The difference between radio and visual art forms is there is still a game to win in our case. We all want to win, so if you are questioning your host’s judgement in terms of content, why not make it easier for them to make the right calls?
Being Wrong On-Air Isn’t A Bad Thing
…if you feel yourself getting uncomfortable over the fact that you were wrong, stop to realize that’s your pride talking. Your ego. And if people call you out for being wrong, it’s actually a good sign.
In the press conference after the Warriors won their fourth NBA title in eight years, Steph Curry referenced a very specific gesture from a very specific episode of Get Up that aired in August 2021.
“Clearly remember some experts and talking heads putting up the big zero,” Curry said, then holding up a hollowed fist to one eye, looking through it as if it were a telescope.
“How many championships we would have going forward because of everything we went through.”
Yep, Kendrick Perkins and Domonique Foxworth each predicted the Warriors wouldn’t win a single title over the course of the four-year extension Curry had just signed. The Warriors won the NBA title and guess what? Curry gets to gloat.
The funny part to me was the people who felt Perkins or Foxworth should be mad or embarrassed. Why? Because they were wrong?
That’s part of the game. If you’re a host or analyst who is never wrong in a prediction, it’s more likely that you’re excruciatingly boring than exceedingly smart. Being wrong is not necessarily fun, but it’s not a bad thing in this business.
You shouldn’t try to be wrong, but you shouldn’t be afraid of it, either. And if you are wrong, own it. Hold your L as I’ve heard the kids say. Don’t try to minimize it or explain it or try to point out how many other people are wrong, too. Do what Kendrick Perkins did on Get Up the day after the Warriors won the title.
“When they go on to win it, guess what?” He said, sitting next to Mike Greenberg. “You have to eat that.”
Do not do what Perkins did later that morning on First Take.
Perkins: “I come on here and it’s cool, right? Y’all can pull up Perk receipts and things to that nature. And then you give other people a pass like J-Will.”
Jason Williams: “I don’t get passes on this show.”
Perkins: “You had to, you had a receipt, too, because me and you both picked the Memphis Grizzlies to beat the Golden State Warriors, but I’m OK with that. I’m OK with that. Go ahead Stephen A. I know you’re about to have fun and do your thing. Go ahead.”
Stephen A. Smith: “First of all, I’m going to get serious for a second with the both of you, especially you, Perk, and I want to tell you something right now. Let me throw myself on Front Street, we can sit up there and make fun of me. You know how many damn Finals predictions I got wrong? I don’t give a damn. I mean, I got a whole bunch of them wrong. Ain’t no reason to come on the air and defend yourself. Perk, listen man. You were wrong. And we making fun, and Steph Curry making fun of you. You laugh at that my brother. He got you today. That’s all. He got you today.”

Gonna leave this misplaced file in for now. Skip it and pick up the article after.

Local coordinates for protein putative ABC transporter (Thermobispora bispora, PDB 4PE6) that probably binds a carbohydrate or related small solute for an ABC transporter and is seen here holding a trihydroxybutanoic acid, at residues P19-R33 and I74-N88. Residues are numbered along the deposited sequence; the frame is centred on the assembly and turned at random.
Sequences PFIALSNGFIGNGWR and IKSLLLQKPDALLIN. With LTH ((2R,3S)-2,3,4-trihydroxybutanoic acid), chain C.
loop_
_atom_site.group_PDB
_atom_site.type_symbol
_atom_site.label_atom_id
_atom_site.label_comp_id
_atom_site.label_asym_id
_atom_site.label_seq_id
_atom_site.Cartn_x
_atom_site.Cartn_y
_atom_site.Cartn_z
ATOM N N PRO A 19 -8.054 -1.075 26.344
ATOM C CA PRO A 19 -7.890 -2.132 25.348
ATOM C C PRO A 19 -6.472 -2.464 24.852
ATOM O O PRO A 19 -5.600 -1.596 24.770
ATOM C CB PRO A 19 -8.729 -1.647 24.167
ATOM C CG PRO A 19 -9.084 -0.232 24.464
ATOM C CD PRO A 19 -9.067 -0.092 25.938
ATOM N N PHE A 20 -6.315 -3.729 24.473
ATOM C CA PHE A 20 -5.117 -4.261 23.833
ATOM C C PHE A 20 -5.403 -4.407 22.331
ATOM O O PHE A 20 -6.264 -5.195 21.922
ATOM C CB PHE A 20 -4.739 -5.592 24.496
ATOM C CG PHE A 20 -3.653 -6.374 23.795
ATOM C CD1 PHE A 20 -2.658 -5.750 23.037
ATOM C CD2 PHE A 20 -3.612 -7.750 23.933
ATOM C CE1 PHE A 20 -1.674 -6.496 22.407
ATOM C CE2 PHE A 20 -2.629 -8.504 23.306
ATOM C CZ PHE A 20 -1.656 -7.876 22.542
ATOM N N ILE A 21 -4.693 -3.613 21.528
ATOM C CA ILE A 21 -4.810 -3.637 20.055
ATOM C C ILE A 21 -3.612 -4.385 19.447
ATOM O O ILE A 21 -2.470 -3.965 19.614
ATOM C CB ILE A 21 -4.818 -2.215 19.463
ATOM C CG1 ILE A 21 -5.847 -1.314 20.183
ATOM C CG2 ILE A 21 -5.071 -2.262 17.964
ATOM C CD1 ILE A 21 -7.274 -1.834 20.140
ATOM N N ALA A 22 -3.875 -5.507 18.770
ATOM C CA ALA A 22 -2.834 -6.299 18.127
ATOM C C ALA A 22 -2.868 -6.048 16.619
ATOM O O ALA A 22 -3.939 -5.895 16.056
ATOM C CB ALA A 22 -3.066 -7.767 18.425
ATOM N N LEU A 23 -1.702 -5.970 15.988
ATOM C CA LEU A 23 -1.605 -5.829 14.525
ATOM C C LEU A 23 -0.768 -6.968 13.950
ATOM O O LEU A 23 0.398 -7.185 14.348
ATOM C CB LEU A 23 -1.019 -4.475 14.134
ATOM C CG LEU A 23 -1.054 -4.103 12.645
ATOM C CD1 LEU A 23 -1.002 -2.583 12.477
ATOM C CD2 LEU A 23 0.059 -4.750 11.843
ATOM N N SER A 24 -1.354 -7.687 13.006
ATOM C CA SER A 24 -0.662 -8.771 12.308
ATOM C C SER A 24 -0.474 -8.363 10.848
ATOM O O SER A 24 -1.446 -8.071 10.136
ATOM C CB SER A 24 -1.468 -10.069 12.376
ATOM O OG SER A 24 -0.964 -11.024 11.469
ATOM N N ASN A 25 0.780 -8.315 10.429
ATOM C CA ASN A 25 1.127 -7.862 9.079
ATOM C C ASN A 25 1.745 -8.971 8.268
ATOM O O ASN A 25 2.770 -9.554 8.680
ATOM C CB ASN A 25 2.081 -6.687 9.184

It’s absolutely great advice, and if you feel yourself getting uncomfortable over the fact that you were wrong, stop to realize that’s your pride talking. Your ego. And if people call you out for being wrong, it’s actually a good sign. It means they’re not just listening, but holding on to what you say. You matter. Don’t ruin that by getting defensive and testy.
WORTH EVERY PENNY
I did a double-take when I saw Chris Russo’s list of the greatest QB-TE combinations ever on Wednesday and this was before I ever got to Tom Brady-to-Rob Gronkowski listed at No. 5. It was actually No. 4 that stopped me cold: Starr-Kramer.
My first thought: Jerry Kramer didn’t play tight end.
My second thought: I must be unaware of this really good tight end from the Lombardi-era Packers.
After further review, I don’t think that’s necessarily true, either. Ron Kramer did play for the Lombardi-era Packers, and he was a good player. He caught 14 scoring passes in a three-year stretch where he really mattered, but he failed to catch a single touchdown pass in six of the 10 NFL seasons he played. He was named first-team All-Pro once and finished his career with 229 receptions.
Now this is not the only reason that this is an absolutely terrible list. It is the most egregious, however. Bart Starr and Kramer are not among the 25 top QB-TE combinations in NFL history let alone the top five. And if you’re to believe Russo’s list, eighty percent of the top tandems played in the NFL in the 30-year window from 1958 to 1987 with only one tandem from the past 30 years meriting inclusion when this is the era in which tight end production has steadily climbed.
Then I found out that Russo is making $10,000 per appearance on “First Take.”